- Oxford Library of Psychology
- The Oxford Handbook of Creativity, Innovation, and Entrepreneurship
- Oxford Library of Psychology
- About the Editors
- Introduction: Integrating Creativity, Innovation, and Entrepreneurship to Enhance the Organization’s Capability to Navigate in the New Competitive Landscape
- Leadership and Creativity: The Mechanism Perspective
- Empowerment and Employee Creativity: A Cross-Level Integrative Model
- Rewards’ Relationship to Creativity, Innovation, and Entrepreneurship
- Entrepreneurial Creativity: The Role of Learning Processes and Work Environment Supports
- An Identity Perspective on Creative Action in Organizations
- Psychological Bricolage: Integrating Social Identities to Produce Creative Solutions
- The Role of Antagonism in the Identities of Professional Artistic Workers
- Play, Flow, and Timelessness
- The Mood and Creativity Puzzle
- Does Passion Fuel Entrepreneurship and Job Creativity?: A Review and Preview of Passion Research
- Creativity in Teams: A Key Building Block for Innovation and Entrepreneurship
- Social Networks, Creativity, and Entrepreneurship
- A Cross-Level Perspective on Creativity at Work: Person-in-Situation Interactions
- Ethics and Creativity
- A Cross-Cultural Analysis of Creativity
- Is All Creativity Created Equal?: Exploring Differences in the Creativity Processes Across the Creativity Types
- Organizing Creativity: Lessons From the Eureka! Ranch Experience
- Business Innovation Processes
- Innovating Without Information Constraints: Organizations, Communities, and Innovation When Information Costs Approach Zero
- Product-to-Platform Transitions: Organizational Identity Implications
- Business Model Innovation: Toward a Process Perspective
- Institutional Innovation: Novel, Useful, and Legitimate
- Dynamic Managerial Capabilities: A Perspective on the Relationship Between Managers, Creativity, and Innovation in Organizations
- Prigogine’s Theory of the Dynamics of Far-From-Equilibrium Systems: Application to Strategic Entrepreneurship and Innovation in Organizational Evolution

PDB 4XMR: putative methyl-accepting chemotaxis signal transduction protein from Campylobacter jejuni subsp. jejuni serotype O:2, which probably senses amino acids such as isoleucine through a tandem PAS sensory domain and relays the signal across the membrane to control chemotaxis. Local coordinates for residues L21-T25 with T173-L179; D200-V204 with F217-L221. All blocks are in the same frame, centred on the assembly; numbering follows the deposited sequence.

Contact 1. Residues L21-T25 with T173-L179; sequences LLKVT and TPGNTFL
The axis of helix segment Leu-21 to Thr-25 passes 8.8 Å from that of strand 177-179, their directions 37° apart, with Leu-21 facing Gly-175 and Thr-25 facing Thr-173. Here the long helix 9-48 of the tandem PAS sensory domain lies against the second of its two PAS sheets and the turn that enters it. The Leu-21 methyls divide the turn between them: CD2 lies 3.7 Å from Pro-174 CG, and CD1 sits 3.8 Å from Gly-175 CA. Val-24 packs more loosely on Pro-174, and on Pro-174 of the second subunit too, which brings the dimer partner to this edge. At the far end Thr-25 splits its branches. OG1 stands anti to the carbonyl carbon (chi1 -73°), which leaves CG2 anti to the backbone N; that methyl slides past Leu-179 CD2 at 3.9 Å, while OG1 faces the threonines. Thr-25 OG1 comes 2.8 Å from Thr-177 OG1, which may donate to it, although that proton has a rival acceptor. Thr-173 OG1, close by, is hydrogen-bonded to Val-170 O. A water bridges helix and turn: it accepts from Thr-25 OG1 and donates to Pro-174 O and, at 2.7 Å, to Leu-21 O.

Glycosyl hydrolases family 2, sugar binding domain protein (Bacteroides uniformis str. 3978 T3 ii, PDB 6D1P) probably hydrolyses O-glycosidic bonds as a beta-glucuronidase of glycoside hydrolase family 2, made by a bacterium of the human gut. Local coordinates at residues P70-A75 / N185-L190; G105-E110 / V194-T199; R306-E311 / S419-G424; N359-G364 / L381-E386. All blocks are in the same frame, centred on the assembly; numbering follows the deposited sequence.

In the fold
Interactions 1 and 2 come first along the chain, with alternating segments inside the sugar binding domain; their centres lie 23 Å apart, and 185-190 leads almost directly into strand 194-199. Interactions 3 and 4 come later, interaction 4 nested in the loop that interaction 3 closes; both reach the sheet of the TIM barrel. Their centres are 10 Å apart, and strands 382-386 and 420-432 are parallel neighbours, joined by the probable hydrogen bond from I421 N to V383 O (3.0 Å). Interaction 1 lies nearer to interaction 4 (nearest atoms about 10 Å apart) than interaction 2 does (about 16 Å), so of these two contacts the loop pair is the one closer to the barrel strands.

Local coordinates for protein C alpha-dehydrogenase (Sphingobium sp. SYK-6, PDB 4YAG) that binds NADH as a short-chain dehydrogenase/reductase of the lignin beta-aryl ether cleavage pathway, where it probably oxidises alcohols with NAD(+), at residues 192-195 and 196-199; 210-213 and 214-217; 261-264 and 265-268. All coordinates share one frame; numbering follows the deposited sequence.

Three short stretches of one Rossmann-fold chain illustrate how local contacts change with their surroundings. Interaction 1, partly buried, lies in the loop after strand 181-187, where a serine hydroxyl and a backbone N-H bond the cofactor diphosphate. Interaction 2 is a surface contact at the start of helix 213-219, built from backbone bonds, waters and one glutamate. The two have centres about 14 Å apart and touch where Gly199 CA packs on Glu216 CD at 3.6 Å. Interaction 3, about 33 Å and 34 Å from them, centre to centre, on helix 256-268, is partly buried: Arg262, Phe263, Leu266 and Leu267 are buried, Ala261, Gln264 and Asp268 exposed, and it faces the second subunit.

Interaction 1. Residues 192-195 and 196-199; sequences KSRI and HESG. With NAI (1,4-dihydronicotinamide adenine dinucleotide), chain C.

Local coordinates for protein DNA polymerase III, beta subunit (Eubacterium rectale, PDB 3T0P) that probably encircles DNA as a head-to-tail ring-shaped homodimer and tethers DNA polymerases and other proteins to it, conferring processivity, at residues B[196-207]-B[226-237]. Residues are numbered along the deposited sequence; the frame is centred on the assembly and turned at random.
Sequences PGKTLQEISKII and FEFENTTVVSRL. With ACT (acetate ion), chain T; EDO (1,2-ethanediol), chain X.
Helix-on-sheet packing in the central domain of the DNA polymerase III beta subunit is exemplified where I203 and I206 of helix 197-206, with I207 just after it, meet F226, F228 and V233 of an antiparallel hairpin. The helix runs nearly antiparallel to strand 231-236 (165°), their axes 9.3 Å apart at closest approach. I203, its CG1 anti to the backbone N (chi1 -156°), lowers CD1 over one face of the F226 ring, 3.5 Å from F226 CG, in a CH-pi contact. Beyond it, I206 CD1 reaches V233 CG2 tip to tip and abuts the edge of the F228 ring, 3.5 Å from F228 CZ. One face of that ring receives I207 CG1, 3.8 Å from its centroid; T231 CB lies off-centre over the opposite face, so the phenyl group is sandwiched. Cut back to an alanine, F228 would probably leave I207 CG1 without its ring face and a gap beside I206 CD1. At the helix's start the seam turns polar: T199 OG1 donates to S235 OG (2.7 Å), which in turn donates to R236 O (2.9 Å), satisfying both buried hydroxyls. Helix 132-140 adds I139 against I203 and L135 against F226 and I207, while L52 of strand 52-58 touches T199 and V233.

- Why Aren’t Entrepreneurs More Creative?: Conditions Affecting Creativity and Innovation in Entrepreneurial Activity
- Entrepreneurship as Emergence
- Corporate Entrepreneurship: Accelerating Creativity and Innovation in Organizations
- Entrepreneurial Identity and Resource Acquisition: The Role of Venture Identification
- Socioemotional Wealth: An Obstacle or a Springboard to Creativity, Innovation, and Entrepreneurship in Family Firms?
Abstract and Keywords
The emergence perspective provides an important lens through which to examine entrepreneurship. Complementary to other entrepreneurship-related perspectives (e.g., the individual–opportunity nexus), the emergence perspective emphasizes individuals’ idiosyncratic interactions that lead to novel resultant structures and, specifically, the attributes of those interactions (e.g., irreversibility, nonlinear change, unpredictability/surprise, supervenience). Emergence represents a process that flows from the tension of order and disorder, routinization versus creativity, organization versus chaos. We extend the emergence perspective by discussing the emergence of three entities as the entrepreneurial process unfolds: the venture, the opportunity, and the entrepreneur. We further discuss how the emergence perspective can be integrated with other entrepreneurship perspectives as a means to advance scholarly understanding of entrepreneurship.
Dr. Michael H. Morris holds the N. Malone Mitchell Chair in Entrepreneurship at Oklahoma State University and is head of the university's School of Entrepreneurship.
Justin Webb is an Assistant Professor of Entrepreneurship at Oklahoma State University.
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